Comparison between radical formation in photolyases and cry1. Purified A. thaliana CPD photolyase and cry1 at the identical protein concentration were subject to photoreduction under identical conditions (20 µmol m–2s–1 blue (400–500 nm) light, 2 mM dithiothreitol) and absorption spectra taken at the indicated intervals. Building and decay kinetics of the FADH• absorption are presented at 550 nm for cry1 (open squares) and at 595 nm for photolyase (open circles). a.u., arbitrary units.Bouly, J.-P. et al. J. Biol. Chem. 2007;282:9383-9391


Current research interests focus on linking these light dependent changes in the photoreceptor to the signaling process, in particular to structural or surface changes in the receptor that may be important for substrate recognition or productive binding interactions. We are particularly compare and contrast papers to buy interested in comparative Studies of plant and animal type cryptochromes, as these appear to have independently evolved similar Mechanisms of light activation and photoreceptor function. Studies are currently under way investigating the photocycle of  both insect (drosophila) and vertebrate (human and robin) cryptochomes.

Additional Research Interests

1. Studies on ATP binding and autokinase activity of cryptochrome.

We have demonstrated that purified preparations of both plant (Arabidopsis) and animal (human cryptochrome Hscry1) have ATP binding activity and plant cry1 shows autokinase activity that is regulated by both light and flavin redox state (22). Furthermore mutants of Arabidopsis cry1 that fail to undergo light depedent electron transfer also show reduced stimulation of autokinase activity (25).

Current research interests focus on linking this ATP binding and/or autohosphorylation activity to activation of both plant and animal type cryptochromes.

2. Interaction of plant cryptochromes with additional plant photoreceptors

Plants can sense the visible spectrum using a variety of photosensory receptors. In addition to cryptochromes, these include those absorbing in the red and infra-red (phytochromes) and an additional, unrelated class of flavin typeblue light receptor known as phototropins, which were identified initially as receptors for phototropic curvature. Physiological studies showed considerable synergy between phytochrome and cryptochrome signaling pathways (11) and  we have observed direct interaction of purified Arabidopsis cry1 and cry2 with phytochrome A in vitro and also in yeast two hybrid interaction studies (15). Furthermore, both cry1 and cry2 C-terminal domains are substrates for phosphorylation by phyA – dependent kinase activity. Both positive and negative interactions between cryptochromes and phototropin dependent signaling pathways have been observed (14,33), although many of these interactions appear to occur at downstream points far removed from the photoreceptors themselves.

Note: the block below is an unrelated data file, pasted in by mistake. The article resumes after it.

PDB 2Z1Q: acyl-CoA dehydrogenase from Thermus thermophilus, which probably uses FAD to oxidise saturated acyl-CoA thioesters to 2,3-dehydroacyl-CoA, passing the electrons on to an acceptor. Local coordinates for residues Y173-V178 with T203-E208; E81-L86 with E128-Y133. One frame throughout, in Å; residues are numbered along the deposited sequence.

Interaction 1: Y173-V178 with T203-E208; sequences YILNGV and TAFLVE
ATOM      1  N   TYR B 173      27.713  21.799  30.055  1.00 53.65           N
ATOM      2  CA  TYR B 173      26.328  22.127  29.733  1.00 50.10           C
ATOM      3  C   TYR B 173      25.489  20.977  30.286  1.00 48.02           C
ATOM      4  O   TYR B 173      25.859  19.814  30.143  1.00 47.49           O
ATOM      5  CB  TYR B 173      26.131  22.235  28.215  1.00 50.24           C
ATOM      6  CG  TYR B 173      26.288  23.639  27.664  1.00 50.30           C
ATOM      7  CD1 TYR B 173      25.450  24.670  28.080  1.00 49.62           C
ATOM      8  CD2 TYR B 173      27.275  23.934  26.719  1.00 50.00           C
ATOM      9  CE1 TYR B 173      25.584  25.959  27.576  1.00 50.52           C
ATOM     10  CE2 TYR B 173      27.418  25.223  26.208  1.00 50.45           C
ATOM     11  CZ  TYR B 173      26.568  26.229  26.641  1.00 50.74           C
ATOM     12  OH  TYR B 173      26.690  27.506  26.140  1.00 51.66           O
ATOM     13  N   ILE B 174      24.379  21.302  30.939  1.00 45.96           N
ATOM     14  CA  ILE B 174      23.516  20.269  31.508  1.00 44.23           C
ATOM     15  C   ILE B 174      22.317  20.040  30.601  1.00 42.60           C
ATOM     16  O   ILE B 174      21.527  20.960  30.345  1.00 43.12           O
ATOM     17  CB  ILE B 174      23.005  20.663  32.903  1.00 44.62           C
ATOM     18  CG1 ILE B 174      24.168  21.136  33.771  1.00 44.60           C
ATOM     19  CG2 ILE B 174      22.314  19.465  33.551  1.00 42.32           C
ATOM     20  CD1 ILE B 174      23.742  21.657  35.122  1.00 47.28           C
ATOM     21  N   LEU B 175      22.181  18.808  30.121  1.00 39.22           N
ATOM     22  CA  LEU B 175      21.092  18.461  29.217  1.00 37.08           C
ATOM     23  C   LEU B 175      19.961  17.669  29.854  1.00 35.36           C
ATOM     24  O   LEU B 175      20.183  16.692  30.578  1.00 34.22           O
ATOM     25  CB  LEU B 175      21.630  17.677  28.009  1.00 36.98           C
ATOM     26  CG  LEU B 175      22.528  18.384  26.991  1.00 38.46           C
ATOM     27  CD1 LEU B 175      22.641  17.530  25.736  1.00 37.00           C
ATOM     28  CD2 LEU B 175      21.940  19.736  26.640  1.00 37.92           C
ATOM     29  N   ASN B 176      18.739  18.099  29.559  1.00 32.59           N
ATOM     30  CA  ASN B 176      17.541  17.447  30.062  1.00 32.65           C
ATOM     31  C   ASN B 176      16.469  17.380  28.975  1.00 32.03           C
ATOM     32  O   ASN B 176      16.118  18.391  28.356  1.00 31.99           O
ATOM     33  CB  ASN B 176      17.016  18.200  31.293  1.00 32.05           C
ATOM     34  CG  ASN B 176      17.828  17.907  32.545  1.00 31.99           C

Current research interests focus on assessing whether direct interaction between photoreceptors does indeed occur in vivo and could have functional significance.

3. Cryptochromes and plant hormone signaling pathways

In plants, many of the effects of light mimic those of plant hormones, in particular auxins, cytokinins, brassinosteroids, and giberellic acid. It therefore seems likely that light and plant hormone signaling pathways are closely linked and that points of convergence should be identifiable. We have investigated the process of anthocyanin accumulation in Arabidopsis, which is regulated by both cryptochromes and cytokinins. We have found that the transcription factor hy5, which is a positive regulator of cryptochrome signaling, is indeed directly regulated by the plant hormone cytokinin and therefore represents such a point of convergence (29). We further showed that auxin transport is implicated in transmission of the cryptochrome signal from the shoot to stimulate root elongation growth in response to blue light (27).

Current research interests involve in depth analysis for effects of plant hormones on multiple cryptochrome dependent Responses, with the goal of identifiying further possible downstream substrates for cryptochrome function.

4. Cryptochrome and magnetoreception

Orientation in birds is based on a magnetic compass mechanism which requires blue/green light. Cryptochrome has been proposed as the magnetic receptor based on its ability to form radical pairs that may be sensitive to applied magnetic fields. We have shown that plant growth responses in blue light are enhanced in the presence of a static applied field of 10 times higher than the local (earth) field.  Furthermore magnetic responsivity depends on the presence of functional cryptochrome (28).

The effects of magnetic field on plant growth responses were observed independently in several different laboratories including in Frankfurt, GE and Paris, FR (28), Irvine, USA (T. Ritz, personal communication) and Marburg, GE (P. Galland,personal communication).

Current research interests involve further defining the parameters for magnetic sensitivity in plants by providing a dose response curve at multiple magnetic field strenghs and under different illumination conditions. Parallell studies with purified cryptochrome proteins from plants and birds (robin) are in progress to define possible magnetosensitive photoreactions which could be linked to magnetic orientation.